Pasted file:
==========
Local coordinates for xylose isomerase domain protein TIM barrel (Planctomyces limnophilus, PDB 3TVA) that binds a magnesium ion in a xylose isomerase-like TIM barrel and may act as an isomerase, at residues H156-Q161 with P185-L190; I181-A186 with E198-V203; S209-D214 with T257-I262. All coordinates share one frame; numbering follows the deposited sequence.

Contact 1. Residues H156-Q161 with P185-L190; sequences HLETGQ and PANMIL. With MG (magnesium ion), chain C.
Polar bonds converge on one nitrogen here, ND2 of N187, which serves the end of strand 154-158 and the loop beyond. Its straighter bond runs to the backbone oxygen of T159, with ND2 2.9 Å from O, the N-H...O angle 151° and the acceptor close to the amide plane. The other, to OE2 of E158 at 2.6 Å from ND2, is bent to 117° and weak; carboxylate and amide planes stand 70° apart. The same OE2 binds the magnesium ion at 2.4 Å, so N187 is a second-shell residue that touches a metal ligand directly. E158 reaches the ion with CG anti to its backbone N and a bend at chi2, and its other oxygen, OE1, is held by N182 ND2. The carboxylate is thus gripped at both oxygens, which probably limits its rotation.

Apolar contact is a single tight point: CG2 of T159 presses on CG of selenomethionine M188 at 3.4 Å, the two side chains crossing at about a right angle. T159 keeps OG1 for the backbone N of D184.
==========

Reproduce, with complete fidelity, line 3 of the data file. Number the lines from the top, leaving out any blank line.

Polar bonds converge on one nitrogen here, ND2 of N187, which serves the end of strand 154-158 and the loop beyond. Its straighter bond runs to the backbone oxygen of T159, with ND2 2.9 Å from O, the N-H...O angle 151° and the acceptor close to the amide plane. The other, to OE2 of E158 at 2.6 Å from ND2, is bent to 117° and weak; carboxylate and amide planes stand 70° apart. The same OE2 binds the magnesium ion at 2.4 Å, so N187 is a second-shell residue that touches a metal ligand directly. E158 reaches the ion with CG anti to its backbone N and a bend at chi2, and its other oxygen, OE1, is held by N182 ND2. The carboxylate is thus gripped at both oxygens, which probably limits its rotation.